Ree Drummond, from The Pioneer Woman, is known for many of her recipes, but I think one of her most beloved recipes are her Cinnamon Rolls with Maple Icing. Cinnamon rolls are a staple to many special Christmas morning breakfasts but with cinnamon rolls you must also have a side of something savory. This is just what the Pioneer Woman is missing… bacon. So, I decided to make a new version of these famous cinnamon rolls, Bacon Maple Cinnamon Rolls.
If you look at the ingredients, all of the essential elements for a tasty breakfast are included…maple, coffee, a perfectly sweet pastry and now, bacon. For those of you who have already been embracing the savory and salty combo in your sweets and baked goods, this is somehow normal. To others, this may seem strange. Let me explain…
For quite some time now, crazy people (like myself) have been sprinkling salt on their brownies, mixing salt in their caramels, and even molding bacon into fine chocolate bars. So, this isn’t too far of a stretch. The Cinnamon Rolls are still perfectly sweet with just a touch of crispy, salty bacon in each bite. I know I’ve asked you to trust me on many of my recipes so I hope I’ve saved up some currency in our relationship. Now I’m spending it. These must jump to the top of your list to try for this Christmas morning! Thank you to the Pioneer Woman for her inspiration.
Try adding bacon to the favorited Pioneer Woman's Maple Cinnamon Rolls.
- 6 strips of bacon, cooked to crisp and crumbled
- 2 cups whole milk
- 1/2 cup vegetable oil
- 1/2 cup sugar
- 1 package Active Dry Yeast, 0.25 Ounce Packets
- 4 cups plus 1 extra cup, all purpose flour, separated
- 1/2 teaspoon baking powder, heaping
- 1/2 teaspoon baking soda, scant
- 1/2 tablespoon salt, heaping
- 1/2-3/4 cup melted butter
- 1 cup Sugar
- 1/8 cup of Cinnamon
- 1/2 bag powdered sugar
- 1 teaspoons maple flavoring
- 1/4 cup milk
- 1/8 cup melted butter
- 1/8 cup brewed coffee
- dash of salt
- 4 aluminum disposable pie pans
For the dough, heat the milk, vegetable oil, and sugar in a medium saucepan over medium heat to just below a boil. Set aside and cool to warm. Sprinkle the yeast on top and let it sit on the milk for 1 minute. Add 8 cups of the flour. Stir until just combined, then cover with a clean kitchen towel, and set aside in a relatively warm place for 1-2 hours (depending on your altitude).
While the dough is rising cook the bacon until crisp, then crumble and set aside.
After 1 hour, add the baking powder, baking soda, salt, and the remaining 1 cup flour to the dough. Stir thoroughly to combine. Use the dough right away, or place in a mixing bowl and refrigerate for up to 3 days, punching down the dough if it rises to the top of the bowl. (Note: dough is easier to work with if it’s been chilled for at least an hour or so beforehand.)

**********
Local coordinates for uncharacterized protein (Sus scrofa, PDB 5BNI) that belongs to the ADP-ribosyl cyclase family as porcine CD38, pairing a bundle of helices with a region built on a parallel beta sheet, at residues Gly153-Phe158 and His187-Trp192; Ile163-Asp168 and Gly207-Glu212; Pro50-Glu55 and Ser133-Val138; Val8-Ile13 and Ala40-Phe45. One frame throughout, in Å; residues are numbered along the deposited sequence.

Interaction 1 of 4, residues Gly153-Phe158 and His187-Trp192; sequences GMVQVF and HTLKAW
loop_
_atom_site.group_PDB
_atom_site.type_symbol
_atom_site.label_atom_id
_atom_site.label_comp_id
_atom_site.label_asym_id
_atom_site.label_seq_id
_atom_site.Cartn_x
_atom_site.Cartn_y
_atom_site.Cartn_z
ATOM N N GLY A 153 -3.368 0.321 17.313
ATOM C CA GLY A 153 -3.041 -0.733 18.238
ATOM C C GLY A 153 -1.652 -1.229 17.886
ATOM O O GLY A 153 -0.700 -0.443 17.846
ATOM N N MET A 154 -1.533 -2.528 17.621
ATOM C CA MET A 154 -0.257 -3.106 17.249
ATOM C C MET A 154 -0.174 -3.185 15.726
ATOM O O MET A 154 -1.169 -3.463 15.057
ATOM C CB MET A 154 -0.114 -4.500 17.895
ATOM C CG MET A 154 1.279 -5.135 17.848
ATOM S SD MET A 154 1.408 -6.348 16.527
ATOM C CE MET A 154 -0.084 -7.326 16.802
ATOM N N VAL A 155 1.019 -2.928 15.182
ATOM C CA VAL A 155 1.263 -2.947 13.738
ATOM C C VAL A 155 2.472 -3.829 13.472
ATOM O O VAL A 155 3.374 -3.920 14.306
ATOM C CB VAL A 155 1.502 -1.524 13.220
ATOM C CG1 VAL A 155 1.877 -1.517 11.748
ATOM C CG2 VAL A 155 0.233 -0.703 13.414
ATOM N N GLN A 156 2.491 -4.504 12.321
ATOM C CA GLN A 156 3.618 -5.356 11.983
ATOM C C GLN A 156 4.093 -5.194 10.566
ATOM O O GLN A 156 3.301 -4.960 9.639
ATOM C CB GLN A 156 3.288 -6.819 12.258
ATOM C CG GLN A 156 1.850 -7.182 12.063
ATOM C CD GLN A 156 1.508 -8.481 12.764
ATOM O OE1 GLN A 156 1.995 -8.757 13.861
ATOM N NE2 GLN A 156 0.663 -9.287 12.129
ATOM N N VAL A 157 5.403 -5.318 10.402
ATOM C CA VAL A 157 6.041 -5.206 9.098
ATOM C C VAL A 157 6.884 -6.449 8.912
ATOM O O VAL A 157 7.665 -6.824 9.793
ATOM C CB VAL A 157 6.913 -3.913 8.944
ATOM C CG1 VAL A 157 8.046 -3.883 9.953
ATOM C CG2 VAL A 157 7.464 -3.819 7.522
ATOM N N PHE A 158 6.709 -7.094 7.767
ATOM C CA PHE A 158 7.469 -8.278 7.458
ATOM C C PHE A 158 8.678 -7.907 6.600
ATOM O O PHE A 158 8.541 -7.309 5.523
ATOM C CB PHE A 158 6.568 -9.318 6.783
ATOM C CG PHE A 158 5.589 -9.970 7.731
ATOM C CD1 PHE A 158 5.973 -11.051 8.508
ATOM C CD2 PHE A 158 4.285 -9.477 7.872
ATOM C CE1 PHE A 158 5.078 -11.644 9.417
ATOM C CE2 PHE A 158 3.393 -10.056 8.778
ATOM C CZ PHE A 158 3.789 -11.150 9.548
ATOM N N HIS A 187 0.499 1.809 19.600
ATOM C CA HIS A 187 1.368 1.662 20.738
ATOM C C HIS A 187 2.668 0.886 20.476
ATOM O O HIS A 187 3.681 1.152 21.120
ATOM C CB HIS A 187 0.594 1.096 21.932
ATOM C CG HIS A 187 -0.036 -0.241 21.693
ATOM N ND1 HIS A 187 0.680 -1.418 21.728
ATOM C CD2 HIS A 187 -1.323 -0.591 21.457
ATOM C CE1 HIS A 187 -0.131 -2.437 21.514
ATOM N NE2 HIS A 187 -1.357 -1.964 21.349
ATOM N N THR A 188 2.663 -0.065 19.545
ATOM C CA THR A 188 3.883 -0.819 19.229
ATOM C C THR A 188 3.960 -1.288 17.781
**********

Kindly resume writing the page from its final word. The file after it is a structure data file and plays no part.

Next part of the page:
To assemble the rolls, remove the dough from the bowl. On a floured baking surface, roll the dough into a large rectangle, about 30 x 10 inches. The dough should be rolled very thin.
To make the filling, pour 1/2 -3/4 cup of melted butter over the surface of the dough. Use a pastry brush or your fingers to spread the butter evenly. Generously sprinkle the ground cinnamon and sugar over the butter. Then sprinkle generous crumbles of BACON over the dough. Don’t be afraid to drizzle on more butter or more sugar! Gooey is the goal.
Now, beginning at the end farthest from you, roll the rectangle tightly towards you. Use both hands and work slowly, being careful to keep the roll tight. Don’t worry if the filling oozes as you work. When you reach the end, pinch the seam together and flip the roll so that the seam is face down. When you’re finished, you’ll wind up with one long buttery, cinnamony, sugary, gooey log.
With a sharp knife, make 1/2-inch slices. One “log “will produce 20 to 25 rolls. Pour a couple of teaspoons of melted butter into disposable foil pie pans and swirl to coat. Place the sliced rolls in the pans, being careful not to overcrowd. (Each pan will hold 7 to 9 rolls.)
Cover all the pans with a kitchen towel and set aside to rise on the countertop for at least 30 minutes before baking. Meanwhile preheat the oven to 375 degrees.
Once rested for 30 minutes, remove the towel and bake for 15 to 18 minutes, until golden brown. Don’t allow the rolls to become overly brown.
While the rolls are baking, make the maple icing: In a large bowl, whisk together the powdered sugar, milk, butter, coffee, and salt. Splash in the maple flavoring. Whisk until very smooth. Taste and add in more maple, sugar, butter, or other ingredients as needed until the icing reaches the desired consistency. The icing should be somewhat thick but still very pourable.
Remove pans from the oven. Immediately drizzle icing over the top. Be sure to get it all around the edges and over the top. As they sit, the rolls will absorb some of the icing’s moisture and flavor. Sprinkle with more bacon crumbles. They only get better with time… not that they last for more than a few seconds.
This recipe is adapted from Pioneer Woman, using half of her recipe.